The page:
Ainslie Manson — a little bit about me
COAST TO COAST IN CANADA
I grew up in the province of Quebec. I guess that’s why I love the French language, bright red autumn leaves and cold winters. I know that’s why I’ve set some of my stories “Back East”.
I grew older in British Columbia. I guess that’s why I love the sea, spring flowers in February and riding on a Western saddle. I know that’s why I’ve set several of my stories “Out West”.
I’M A BIT OF A HISTORY BUFF !
Living half my life in the East, the other half in the West has definitely nurtured my strong interest in Canadian history. I love hiking and exploring Canada and I’m intrigued by tales of early explorers.
My nonfiction books come from this fascination. For example, “A Dog Came, Too”, and the two biographies I’ve written about Alexander Mackenzie.
But I also enjoy writing fiction and setting stories on either side of the country. For example, “Just Like New” is set in Quebec and “Leaving The Log House” is set in British Columbia.
MY SCHOOL DAYS
On one of my early report cards, the teacher wrote, “We know Ainslie could do better, if she spent less time dreaming.” She was right.
I was happiest outdoors. I rode my bike everywhere, I rode horses. I loved swimming, sailing and skiing.
I was a skinny little kid with long pigtails and big glasses (a little like Allison in my story “Ballerinas Don’t Wear Glasses”).
I loved books, but because I grew up just after World War II, books were scarce and so I didn’t have many. (A little like Sally in my story, “Just Like New”.)
My university education was somewhat spasmodic. I definitely have no Masters degree or PHD. But I do have a kind, supportive husband who encouraged me to carry on with my writing. Through the years and between jobs and before I found my true genre, I indulged myself in English and Creative Writing courses at McGill, The University of Connecticut, Simon Fraser University and U.B.C. I even worked my way through a three-year creative writing diploma by correspondence.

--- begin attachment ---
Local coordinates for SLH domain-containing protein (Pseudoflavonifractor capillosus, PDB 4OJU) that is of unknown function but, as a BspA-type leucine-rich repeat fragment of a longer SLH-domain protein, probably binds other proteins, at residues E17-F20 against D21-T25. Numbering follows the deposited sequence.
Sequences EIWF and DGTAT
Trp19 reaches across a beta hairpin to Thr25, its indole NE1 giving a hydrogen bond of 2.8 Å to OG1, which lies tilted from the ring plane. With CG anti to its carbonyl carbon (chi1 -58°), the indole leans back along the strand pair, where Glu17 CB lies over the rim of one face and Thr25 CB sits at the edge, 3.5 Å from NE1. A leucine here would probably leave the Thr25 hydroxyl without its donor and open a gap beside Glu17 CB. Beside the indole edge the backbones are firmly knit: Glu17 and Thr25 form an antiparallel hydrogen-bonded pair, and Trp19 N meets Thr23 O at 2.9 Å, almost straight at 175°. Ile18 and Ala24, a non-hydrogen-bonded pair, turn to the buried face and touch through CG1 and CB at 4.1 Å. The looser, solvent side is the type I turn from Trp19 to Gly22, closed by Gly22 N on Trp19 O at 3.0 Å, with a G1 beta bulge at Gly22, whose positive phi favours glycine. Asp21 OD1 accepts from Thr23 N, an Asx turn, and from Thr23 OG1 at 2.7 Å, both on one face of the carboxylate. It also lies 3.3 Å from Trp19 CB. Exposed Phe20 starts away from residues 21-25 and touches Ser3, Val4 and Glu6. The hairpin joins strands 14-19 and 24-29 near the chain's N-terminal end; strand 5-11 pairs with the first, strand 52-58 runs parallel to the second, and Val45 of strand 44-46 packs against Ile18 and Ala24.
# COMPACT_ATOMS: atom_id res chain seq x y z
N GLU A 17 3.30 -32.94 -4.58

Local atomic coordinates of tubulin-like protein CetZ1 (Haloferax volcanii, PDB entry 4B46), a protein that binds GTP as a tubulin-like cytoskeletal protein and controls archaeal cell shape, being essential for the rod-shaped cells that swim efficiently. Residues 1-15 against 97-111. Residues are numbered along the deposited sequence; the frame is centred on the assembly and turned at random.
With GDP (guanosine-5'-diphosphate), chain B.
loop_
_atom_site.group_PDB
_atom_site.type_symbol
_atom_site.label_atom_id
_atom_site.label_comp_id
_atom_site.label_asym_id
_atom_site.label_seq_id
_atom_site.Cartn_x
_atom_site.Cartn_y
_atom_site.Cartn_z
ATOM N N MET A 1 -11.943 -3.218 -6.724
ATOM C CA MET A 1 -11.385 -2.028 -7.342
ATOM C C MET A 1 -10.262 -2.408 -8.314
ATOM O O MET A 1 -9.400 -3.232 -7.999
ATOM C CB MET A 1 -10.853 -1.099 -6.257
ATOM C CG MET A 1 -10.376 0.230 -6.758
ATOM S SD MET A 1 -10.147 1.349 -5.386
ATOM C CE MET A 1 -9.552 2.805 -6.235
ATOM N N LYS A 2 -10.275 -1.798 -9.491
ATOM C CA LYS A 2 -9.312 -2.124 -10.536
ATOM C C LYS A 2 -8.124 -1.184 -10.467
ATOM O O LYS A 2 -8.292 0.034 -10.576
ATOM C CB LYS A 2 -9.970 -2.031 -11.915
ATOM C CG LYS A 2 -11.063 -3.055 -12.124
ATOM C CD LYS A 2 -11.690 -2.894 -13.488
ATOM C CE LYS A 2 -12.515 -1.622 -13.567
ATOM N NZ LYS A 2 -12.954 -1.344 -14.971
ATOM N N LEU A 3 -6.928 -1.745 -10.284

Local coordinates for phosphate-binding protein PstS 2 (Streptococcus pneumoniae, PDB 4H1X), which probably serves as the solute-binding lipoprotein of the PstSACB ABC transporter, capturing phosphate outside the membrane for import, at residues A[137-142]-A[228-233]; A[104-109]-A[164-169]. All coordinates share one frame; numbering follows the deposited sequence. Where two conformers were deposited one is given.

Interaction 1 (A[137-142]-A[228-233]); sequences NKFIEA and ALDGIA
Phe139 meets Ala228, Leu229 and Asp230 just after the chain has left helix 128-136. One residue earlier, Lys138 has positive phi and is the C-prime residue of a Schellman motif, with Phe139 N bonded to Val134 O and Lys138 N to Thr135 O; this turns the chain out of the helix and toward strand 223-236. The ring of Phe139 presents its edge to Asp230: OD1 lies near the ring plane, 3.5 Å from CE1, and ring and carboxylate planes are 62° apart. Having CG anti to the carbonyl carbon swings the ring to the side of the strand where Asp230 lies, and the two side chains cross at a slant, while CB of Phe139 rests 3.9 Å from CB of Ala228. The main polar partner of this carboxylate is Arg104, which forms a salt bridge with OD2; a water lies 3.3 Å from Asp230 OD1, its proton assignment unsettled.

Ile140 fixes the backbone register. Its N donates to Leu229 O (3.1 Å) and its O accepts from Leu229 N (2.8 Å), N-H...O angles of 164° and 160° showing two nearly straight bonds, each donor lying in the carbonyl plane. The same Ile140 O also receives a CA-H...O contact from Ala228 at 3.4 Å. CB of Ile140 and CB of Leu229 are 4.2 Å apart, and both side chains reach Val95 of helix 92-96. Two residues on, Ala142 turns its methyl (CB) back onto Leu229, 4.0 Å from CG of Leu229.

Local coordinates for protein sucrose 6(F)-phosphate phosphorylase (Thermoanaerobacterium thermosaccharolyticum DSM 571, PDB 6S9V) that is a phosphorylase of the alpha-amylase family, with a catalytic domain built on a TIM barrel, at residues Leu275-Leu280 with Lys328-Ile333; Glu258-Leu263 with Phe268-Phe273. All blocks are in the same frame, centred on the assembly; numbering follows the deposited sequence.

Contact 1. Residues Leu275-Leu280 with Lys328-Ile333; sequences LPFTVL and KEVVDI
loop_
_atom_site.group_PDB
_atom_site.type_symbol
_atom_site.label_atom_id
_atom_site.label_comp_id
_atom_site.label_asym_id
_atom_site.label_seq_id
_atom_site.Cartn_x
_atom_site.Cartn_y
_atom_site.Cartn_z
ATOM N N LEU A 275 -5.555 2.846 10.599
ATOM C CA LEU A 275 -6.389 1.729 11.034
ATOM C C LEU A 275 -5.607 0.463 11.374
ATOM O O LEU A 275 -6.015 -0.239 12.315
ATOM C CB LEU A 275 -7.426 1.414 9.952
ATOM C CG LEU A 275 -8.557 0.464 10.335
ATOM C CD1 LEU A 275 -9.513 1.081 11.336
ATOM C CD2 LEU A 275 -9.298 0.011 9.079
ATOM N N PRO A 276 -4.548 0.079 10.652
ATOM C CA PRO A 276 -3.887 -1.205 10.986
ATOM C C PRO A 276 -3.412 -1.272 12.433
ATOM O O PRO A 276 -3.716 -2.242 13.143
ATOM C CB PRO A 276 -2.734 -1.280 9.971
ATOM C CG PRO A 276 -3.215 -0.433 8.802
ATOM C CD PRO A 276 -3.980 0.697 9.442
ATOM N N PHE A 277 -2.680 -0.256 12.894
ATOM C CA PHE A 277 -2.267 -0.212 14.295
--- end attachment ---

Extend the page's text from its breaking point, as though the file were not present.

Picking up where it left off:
FINDING MY GENRE
I only came to the realization that I wanted to write for children after trying several other types of writing and after my three sons were born. But finding writing time wasn’t always easy.
I wrote my first book, “Mr. McUmphie of Caulfeild Cove” when our third son entered kindergarten. And that same year, I began a six year stint with Vancouver’s morning newspaper, “The Province”. In those days “The Province” had an education page that was used in schools by Grade Five Social Studies classes. I was a freelancer, and worked at home. I was writing for kids and I’d found a niche for the two subjects I liked best: Creative Writing and History. For six years I wrote my weekly page – over 100 pages. A few of the pages became the seeds of ideas for future books.
OUR KIDS HAVE FLOWN LONG AGO…
But I still seem to live in a state of comfortable confusion with books and papers everywhere. And now we have two grandchildren. Boys, of course – first I had two brothers, then three sons and now two grandsons!
WE’VE MOVED TO AN ISLAND !
Eight years ago David and I made a big move. We sold our family home in Caulfeild, West Vancouver and moved to Bowen Island.
And since my hard-working doctor husband is now retired, we are also now able to spend more time in our much loved log cabin in the Cariboo region of British Columbia. We built the cabin 30 years ago and it’s our second home. Our friends tease us – they say we’re now living remote and more remote!
WHERE DO I WRITE ?
In both these ‘homes’ I do my writing in a loft. In the Cariboo it’s the loft of a barn. I look out at a small, quiet lake, grazing horses, and lots of wildlife. On Bowen Island my loft is the whole upstairs of our little house and I’ve had to purposely put my desk in a position where I’m not facing the ocean. I’m easily distracted by ferries and tug boats and eagles and herons!
WHAT I DO WHEN I’M NOT WRITING ?
I have a big garden. I love my flowers and I grow my own veggies. I enjoy quilting. In the Cariboo I still like to muck about with horses and cross country ski. I like to canoe in the Cariboo, kayak when we’re on the coast, and swim in both places.
And wherever we are, our black lab, Janna, insists on two good hikes every day.
EVERY WRITER IS A READER
In our house we have bookshelves in almost every room. And by my bed I have a stack of books waiting to be read.
I belong to three Book Clubs. I’ve been part of my OLD Book Club for forty years. But of course I joined a second book club when we moved to Bowen.
My third book club is a little different. It’s a Picture Book Book Club! It’s made up of eight friends who are all picture book writers and/or illustrators. I couldn’t do without these close friends. We debate, commiserate, inspire and encourage.
ONCE YOU GET THE BUG – YOU’RE ADDICTED !
It’s almost impossible to simply stop writing. Though I’m not always be in the middle of a new book, ideas never stop brewing. And it’s not just about books – there are so many kinds of writing I’m keen to try.
Writing is the best! Everyone should try it. Begin with a scrap of paper and a pencil. Begin with a daily journal or a travel journal or a poem.
Writing keeps the brain working, it keeps you looking for answers. Writing can be healing when you’re lonely or sad. It’s like having a best friend sitting down beside you. Writing is magical. It’s like setting off on an adventure to an unknown land!
WRITE ON !